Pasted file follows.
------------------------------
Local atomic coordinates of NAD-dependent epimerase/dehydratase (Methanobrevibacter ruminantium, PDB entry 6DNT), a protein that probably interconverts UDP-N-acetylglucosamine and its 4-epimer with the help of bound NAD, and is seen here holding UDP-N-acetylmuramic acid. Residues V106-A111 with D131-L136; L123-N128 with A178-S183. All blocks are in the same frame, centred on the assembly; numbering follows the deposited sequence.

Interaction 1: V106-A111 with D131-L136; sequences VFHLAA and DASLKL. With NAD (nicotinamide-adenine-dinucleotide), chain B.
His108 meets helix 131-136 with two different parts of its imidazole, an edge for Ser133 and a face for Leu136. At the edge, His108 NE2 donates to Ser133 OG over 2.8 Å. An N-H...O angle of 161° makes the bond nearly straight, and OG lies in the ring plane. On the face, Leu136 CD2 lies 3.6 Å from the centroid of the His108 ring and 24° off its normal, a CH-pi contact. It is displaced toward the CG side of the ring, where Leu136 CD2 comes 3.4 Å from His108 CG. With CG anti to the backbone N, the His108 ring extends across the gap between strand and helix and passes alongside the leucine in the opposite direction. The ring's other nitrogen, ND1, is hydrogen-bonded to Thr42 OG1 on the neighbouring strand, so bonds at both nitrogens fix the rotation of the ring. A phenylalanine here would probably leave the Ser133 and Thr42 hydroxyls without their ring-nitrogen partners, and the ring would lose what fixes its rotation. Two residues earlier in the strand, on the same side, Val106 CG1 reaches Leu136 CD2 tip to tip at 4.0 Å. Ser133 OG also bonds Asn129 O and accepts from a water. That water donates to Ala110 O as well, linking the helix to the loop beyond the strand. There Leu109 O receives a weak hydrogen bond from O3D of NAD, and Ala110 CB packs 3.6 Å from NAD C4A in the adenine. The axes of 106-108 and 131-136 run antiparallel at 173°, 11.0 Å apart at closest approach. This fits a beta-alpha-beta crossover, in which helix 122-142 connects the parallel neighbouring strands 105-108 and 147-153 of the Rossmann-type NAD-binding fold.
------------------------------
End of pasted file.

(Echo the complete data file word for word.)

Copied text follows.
Local atomic coordinates of NAD-dependent epimerase/dehydratase (Methanobrevibacter ruminantium, PDB entry 6DNT), a protein that probably interconverts UDP-N-acetylglucosamine and its 4-epimer with the help of bound NAD, and is seen here holding UDP-N-acetylmuramic acid. Residues V106-A111 with D131-L136; L123-N128 with A178-S183. All blocks are in the same frame, centred on the assembly; numbering follows the deposited sequence.

Interaction 1: V106-A111 with D131-L136; sequences VFHLAA and DASLKL. With NAD (nicotinamide-adenine-dinucleotide), chain B.
His108 meets helix 131-136 with two different parts of its imidazole, an edge for Ser133 and a face for Leu136. At the edge, His108 NE2 donates to Ser133 OG over 2.8 Å. An N-H...O angle of 161° makes the bond nearly straight, and OG lies in the ring plane. On the face, Leu136 CD2 lies 3.6 Å from the centroid of the His108 ring and 24° off its normal, a CH-pi contact. It is displaced toward the CG side of the ring, where Leu136 CD2 comes 3.4 Å from His108 CG. With CG anti to the backbone N, the His108 ring extends across the gap between strand and helix and passes alongside the leucine in the opposite direction. The ring's other nitrogen, ND1, is hydrogen-bonded to Thr42 OG1 on the neighbouring strand, so bonds at both nitrogens fix the rotation of the ring. A phenylalanine here would probably leave the Ser133 and Thr42 hydroxyls without their ring-nitrogen partners, and the ring would lose what fixes its rotation. Two residues earlier in the strand, on the same side, Val106 CG1 reaches Leu136 CD2 tip to tip at 4.0 Å. Ser133 OG also bonds Asn129 O and accepts from a water. That water donates to Ala110 O as well, linking the helix to the loop beyond the strand. There Leu109 O receives a weak hydrogen bond from O3D of NAD, and Ala110 CB packs 3.6 Å from NAD C4A in the adenine. The axes of 106-108 and 131-136 run antiparallel at 173°, 11.0 Å apart at closest approach. This fits a beta-alpha-beta crossover, in which helix 122-142 connects the parallel neighbouring strands 105-108 and 147-153 of the Rossmann-type NAD-binding fold.